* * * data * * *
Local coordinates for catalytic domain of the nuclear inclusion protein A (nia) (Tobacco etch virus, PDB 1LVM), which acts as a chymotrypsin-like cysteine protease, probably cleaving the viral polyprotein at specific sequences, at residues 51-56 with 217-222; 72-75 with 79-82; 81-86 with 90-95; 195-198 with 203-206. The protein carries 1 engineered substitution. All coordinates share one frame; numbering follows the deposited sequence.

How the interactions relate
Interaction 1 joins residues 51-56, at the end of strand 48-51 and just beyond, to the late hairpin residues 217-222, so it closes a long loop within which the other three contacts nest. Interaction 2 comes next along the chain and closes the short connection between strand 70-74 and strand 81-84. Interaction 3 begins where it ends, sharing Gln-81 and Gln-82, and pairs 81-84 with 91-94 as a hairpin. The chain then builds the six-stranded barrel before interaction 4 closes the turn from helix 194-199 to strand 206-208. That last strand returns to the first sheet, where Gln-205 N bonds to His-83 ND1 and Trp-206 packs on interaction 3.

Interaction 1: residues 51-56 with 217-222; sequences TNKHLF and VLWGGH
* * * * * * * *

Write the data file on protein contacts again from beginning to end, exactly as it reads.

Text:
Local coordinates for catalytic domain of the nuclear inclusion protein A (nia) (Tobacco etch virus, PDB 1LVM), which acts as a chymotrypsin-like cysteine protease, probably cleaving the viral polyprotein at specific sequences, at residues 51-56 with 217-222; 72-75 with 79-82; 81-86 with 90-95; 195-198 with 203-206. The protein carries 1 engineered substitution. All coordinates share one frame; numbering follows the deposited sequence.

How the interactions relate
Interaction 1 joins residues 51-56, at the end of strand 48-51 and just beyond, to the late hairpin residues 217-222, so it closes a long loop within which the other three contacts nest. Interaction 2 comes next along the chain and closes the short connection between strand 70-74 and strand 81-84. Interaction 3 begins where it ends, sharing Gln-81 and Gln-82, and pairs 81-84 with 91-94 as a hairpin. The chain then builds the six-stranded barrel before interaction 4 closes the turn from helix 194-199 to strand 206-208. That last strand returns to the first sheet, where Gln-205 N bonds to His-83 ND1 and Trp-206 packs on interaction 3.

Interaction 1: residues 51-56 with 217-222; sequences TNKHLF and VLWGGH